Guest Contributor | Mar 20, 2018 | 0
MultiChoice ready for Netflix
As Netflix prepares to tap into untapped markets around the world, just how prepared is Naspers-owned MultiChoice for the impending competition?
This week, the Economist was able to establish just what exactly MultiChoice Namibia intends to do as it readies itself for the entry of internet marvel, Netflix.
Roger Gertze, MultiChoice Namibia General Manager said, “MultiChoice welcomes competition as we believe that it benefits the broadcasting and production industries.
It contributes to the sustainability and diversification of economies, as well as providing a pluralism of services for consumers.
Ultimately, television viewers may benefit through the additional volume and variety of content that will be distributed by the various operators to enter the local market.”
In anticipation, MultiChoice has ventured into the demand market following the launch of its BoxOffice and CatchUp products as well as the launch of a nifty mobile application available through the popular Android and iOS platforms since late last year.
“MultiChoice launched the DStv Now app across Africa that allows subscribers to watch Live TV, enjoy DStv Catch Up and view the TV Guide from their mobile phones and tablets. DStv Now provides for sports, movies, series and so much more is now available anytime, anywhere.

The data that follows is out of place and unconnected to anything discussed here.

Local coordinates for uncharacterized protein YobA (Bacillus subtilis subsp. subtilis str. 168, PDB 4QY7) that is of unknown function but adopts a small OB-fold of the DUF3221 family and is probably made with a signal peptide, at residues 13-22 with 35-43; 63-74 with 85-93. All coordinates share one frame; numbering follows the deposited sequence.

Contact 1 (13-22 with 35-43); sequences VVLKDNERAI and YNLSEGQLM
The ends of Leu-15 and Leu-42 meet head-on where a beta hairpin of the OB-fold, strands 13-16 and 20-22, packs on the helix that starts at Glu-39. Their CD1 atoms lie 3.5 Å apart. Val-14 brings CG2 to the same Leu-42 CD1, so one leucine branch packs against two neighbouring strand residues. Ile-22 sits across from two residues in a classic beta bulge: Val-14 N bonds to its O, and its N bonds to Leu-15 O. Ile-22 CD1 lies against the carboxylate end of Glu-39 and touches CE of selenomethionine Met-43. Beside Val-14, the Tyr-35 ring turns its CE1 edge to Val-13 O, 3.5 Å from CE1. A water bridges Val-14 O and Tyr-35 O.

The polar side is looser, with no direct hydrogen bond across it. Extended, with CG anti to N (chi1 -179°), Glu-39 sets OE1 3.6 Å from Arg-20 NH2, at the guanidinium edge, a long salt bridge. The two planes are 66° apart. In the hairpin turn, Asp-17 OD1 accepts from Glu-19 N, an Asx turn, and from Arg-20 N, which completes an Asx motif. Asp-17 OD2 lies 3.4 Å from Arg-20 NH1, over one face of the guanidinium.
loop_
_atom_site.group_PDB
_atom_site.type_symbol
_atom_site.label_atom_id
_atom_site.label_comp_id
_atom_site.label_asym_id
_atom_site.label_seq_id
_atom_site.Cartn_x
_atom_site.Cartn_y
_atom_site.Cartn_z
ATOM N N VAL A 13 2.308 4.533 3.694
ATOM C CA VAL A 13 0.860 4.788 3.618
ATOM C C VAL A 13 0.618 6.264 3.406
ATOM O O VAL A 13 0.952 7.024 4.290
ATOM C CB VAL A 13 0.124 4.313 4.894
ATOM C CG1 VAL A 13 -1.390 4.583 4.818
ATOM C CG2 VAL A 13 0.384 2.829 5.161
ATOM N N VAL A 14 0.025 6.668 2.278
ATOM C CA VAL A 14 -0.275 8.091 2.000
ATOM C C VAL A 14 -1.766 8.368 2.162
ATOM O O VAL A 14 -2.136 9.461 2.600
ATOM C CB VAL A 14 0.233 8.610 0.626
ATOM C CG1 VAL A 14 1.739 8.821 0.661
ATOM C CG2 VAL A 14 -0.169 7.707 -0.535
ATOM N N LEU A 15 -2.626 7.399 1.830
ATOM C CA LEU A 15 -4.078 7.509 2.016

The mobile app is currently on offer to DStv Premium subscribers with a PVR or Explora decoder, on both iOS and Android tablets and mobile phones through 3G, 4G or Wi-Fi internet connections,” said Gertze.
Other products that speak to the on-demand market are BoxOffice and Catch Up, including the recently launched Catch Up Plus, a connected services product that will enable Namibian subscribers with an internet connection to be able to connect their DStv Explora to the Internet and unlock a world of entertainment through DStv Catch Up Plus, as well as gain access to Remote Recording capabilities via DStv Now, explained Gertze.
While MultiChoice may offer its viewers access to 300 titles of movies at the swift touch of a button, Netflix offers its users access to a bigger movie and series catalogue while additionally enabling access via video gaming consoles, Sony Playstation, Microsoft Xbox and tablets and mobile phones. Access to BoxOffice and CatchUp platforms are also via mobile devices but a weakness is its limitation to the top of the range PVR decoders.
Concluded Gertze, “BoxOffice is another move to provide DStv subscribers with the ultimate in home television entertainment.
This service allows subscribers to conveniently rent and watch the latest blockbuster movies in the comfort of their homes, right on their PVR decoders.
With BoxOffice, DStv subscribers can now rent and keep movies for up to 48 hours, for a minimal fee per movie. Movie categories vary from comedy, drama and family movies, to horror, fantasy and so much more.”